There was no AIDS issue during the Clinton years that was more pressing than lifting the ban on the use of federal money to fund needle-exchange programs. There was ample proof that such programs dramatically reduced HIV transmission; conversely, there was no evidence showing that they increased drug use. They were a key part of HIV-prevention strategies in many countries.
Early in the Clinton administration, Secretary Shalala passed the authority to lift the ban to Jocelyn Elders, the fearless surgeon general who later was forced to resign when she spoke frankly about sex education in schools. After the Republicans swept the 1994 congressional elections, Elders’s authority to take unilateral action reverted back to Shalala, who refused to lift the ban. When research showed a dramatic increase in young girls and women acquiring HIV through sex with older drug-injecting men, we laid the blame at Shalala’s feet. These were infections that might have been prevented with needle-exchange programs. We started keeping track of “Shalala Infections,” running a box in every issue tallying the climbing number of new infections that we calculated had resulted from her failure to lift the ban.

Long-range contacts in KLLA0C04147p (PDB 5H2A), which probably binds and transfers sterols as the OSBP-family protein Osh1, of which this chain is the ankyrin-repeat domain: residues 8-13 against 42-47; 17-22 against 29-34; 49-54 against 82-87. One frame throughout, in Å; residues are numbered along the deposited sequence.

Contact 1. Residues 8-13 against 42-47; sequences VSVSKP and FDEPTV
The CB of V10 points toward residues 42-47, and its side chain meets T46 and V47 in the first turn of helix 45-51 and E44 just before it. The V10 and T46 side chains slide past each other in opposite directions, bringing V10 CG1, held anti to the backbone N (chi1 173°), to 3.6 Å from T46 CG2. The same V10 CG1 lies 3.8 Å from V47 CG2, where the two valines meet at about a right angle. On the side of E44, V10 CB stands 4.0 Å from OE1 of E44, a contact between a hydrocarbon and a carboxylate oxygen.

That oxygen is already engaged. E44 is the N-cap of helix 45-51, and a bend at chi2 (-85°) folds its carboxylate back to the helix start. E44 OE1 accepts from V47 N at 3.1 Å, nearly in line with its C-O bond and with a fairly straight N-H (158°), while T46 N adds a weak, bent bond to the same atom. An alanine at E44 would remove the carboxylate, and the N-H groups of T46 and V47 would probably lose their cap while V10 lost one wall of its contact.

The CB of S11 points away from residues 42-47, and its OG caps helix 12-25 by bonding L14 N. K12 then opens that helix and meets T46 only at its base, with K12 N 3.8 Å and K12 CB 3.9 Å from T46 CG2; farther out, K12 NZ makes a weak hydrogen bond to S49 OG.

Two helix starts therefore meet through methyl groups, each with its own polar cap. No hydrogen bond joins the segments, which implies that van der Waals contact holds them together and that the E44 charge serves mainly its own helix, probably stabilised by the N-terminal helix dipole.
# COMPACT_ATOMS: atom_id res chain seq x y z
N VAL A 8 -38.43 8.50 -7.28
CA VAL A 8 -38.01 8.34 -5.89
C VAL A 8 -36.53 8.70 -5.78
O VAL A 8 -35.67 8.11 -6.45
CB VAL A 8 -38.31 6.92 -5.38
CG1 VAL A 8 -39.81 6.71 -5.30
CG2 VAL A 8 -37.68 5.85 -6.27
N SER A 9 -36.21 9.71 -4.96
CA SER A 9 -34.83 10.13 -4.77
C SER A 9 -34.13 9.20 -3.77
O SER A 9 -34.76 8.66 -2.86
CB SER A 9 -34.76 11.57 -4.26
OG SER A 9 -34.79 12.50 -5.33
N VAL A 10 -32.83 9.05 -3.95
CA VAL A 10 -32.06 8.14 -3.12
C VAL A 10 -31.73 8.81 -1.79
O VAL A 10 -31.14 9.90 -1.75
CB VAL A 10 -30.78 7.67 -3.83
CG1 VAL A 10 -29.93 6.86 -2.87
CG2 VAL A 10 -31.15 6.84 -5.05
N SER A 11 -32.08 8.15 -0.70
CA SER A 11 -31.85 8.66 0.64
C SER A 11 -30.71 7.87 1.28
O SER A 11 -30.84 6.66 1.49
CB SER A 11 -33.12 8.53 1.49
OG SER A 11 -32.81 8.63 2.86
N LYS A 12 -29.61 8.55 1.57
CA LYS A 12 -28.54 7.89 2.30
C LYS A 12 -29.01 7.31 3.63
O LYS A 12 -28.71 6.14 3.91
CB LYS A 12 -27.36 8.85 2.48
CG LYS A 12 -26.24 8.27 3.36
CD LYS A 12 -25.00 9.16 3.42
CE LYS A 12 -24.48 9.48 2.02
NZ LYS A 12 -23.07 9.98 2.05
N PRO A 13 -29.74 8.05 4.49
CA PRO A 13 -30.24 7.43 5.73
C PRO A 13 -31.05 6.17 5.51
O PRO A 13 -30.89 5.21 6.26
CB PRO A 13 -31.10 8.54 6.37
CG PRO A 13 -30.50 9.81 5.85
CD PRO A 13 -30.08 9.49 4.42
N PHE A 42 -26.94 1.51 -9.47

Shalala downplayed reports from the CDC that supported lifting the ban, misrepresented research findings, and questioned whether needle-exchange reduced transmission or increased drug use, contrary to the evidence. I called her out in harsh terms, labeling her failure to lift the ban an “act of genocidal neglect . . . pathetic, if not criminal,” and quoted Elizabeth Taylor, who said the U.S. government’s failure to fund needle-exchange programs amounted to “a measured act of premeditated murder.”
Our needle-exchange campaign benefited from Larry Kramer’s brash rhetoric. POZ’s first anniversary issue, in May 1995, featured Kramer on the cover, interviewed by Andrew Sullivan, then the editor of The New Republic and a prominent gay Catholic leader of the neoconservative movement.